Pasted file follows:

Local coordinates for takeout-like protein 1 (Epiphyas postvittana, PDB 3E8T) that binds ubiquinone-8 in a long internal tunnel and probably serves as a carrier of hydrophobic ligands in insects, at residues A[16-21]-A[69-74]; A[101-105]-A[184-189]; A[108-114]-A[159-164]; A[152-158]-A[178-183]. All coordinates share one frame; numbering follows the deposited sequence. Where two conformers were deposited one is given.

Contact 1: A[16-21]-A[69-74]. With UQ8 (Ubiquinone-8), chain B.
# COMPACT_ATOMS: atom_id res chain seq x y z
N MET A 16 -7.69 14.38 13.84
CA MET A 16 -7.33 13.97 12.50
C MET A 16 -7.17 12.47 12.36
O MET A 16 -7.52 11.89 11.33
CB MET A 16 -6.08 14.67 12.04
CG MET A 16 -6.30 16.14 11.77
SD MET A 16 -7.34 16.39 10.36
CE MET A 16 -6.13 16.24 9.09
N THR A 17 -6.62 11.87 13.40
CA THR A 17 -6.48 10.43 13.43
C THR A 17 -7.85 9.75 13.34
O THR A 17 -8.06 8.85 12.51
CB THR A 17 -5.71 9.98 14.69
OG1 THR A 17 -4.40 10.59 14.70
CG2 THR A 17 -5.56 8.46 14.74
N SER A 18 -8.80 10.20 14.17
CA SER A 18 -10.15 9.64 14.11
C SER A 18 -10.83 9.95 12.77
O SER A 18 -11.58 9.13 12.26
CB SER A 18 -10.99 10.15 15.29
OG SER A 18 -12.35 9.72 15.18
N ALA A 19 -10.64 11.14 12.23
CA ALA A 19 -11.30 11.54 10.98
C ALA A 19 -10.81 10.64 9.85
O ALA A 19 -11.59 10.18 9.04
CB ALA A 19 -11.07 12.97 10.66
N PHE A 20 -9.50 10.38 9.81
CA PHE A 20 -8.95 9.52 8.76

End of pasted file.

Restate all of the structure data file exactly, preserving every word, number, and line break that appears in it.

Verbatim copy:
Local coordinates for takeout-like protein 1 (Epiphyas postvittana, PDB 3E8T) that binds ubiquinone-8 in a long internal tunnel and probably serves as a carrier of hydrophobic ligands in insects, at residues A[16-21]-A[69-74]; A[101-105]-A[184-189]; A[108-114]-A[159-164]; A[152-158]-A[178-183]. All coordinates share one frame; numbering follows the deposited sequence. Where two conformers were deposited one is given.

Contact 1: A[16-21]-A[69-74]. With UQ8 (Ubiquinone-8), chain B.
# COMPACT_ATOMS: atom_id res chain seq x y z
N MET A 16 -7.69 14.38 13.84
CA MET A 16 -7.33 13.97 12.50
C MET A 16 -7.17 12.47 12.36
O MET A 16 -7.52 11.89 11.33
CB MET A 16 -6.08 14.67 12.04
CG MET A 16 -6.30 16.14 11.77
SD MET A 16 -7.34 16.39 10.36
CE MET A 16 -6.13 16.24 9.09
N THR A 17 -6.62 11.87 13.40
CA THR A 17 -6.48 10.43 13.43
C THR A 17 -7.85 9.75 13.34
O THR A 17 -8.06 8.85 12.51
CB THR A 17 -5.71 9.98 14.69
OG1 THR A 17 -4.40 10.59 14.70
CG2 THR A 17 -5.56 8.46 14.74
N SER A 18 -8.80 10.20 14.17
CA SER A 18 -10.15 9.64 14.11
C SER A 18 -10.83 9.95 12.77
O SER A 18 -11.58 9.13 12.26
CB SER A 18 -10.99 10.15 15.29
OG SER A 18 -12.35 9.72 15.18
N ALA A 19 -10.64 11.14 12.23
CA ALA A 19 -11.30 11.54 10.98
C ALA A 19 -10.81 10.64 9.85
O ALA A 19 -11.59 10.18 9.04
CB ALA A 19 -11.07 12.97 10.66
N PHE A 20 -9.50 10.38 9.81
CA PHE A 20 -8.95 9.52 8.76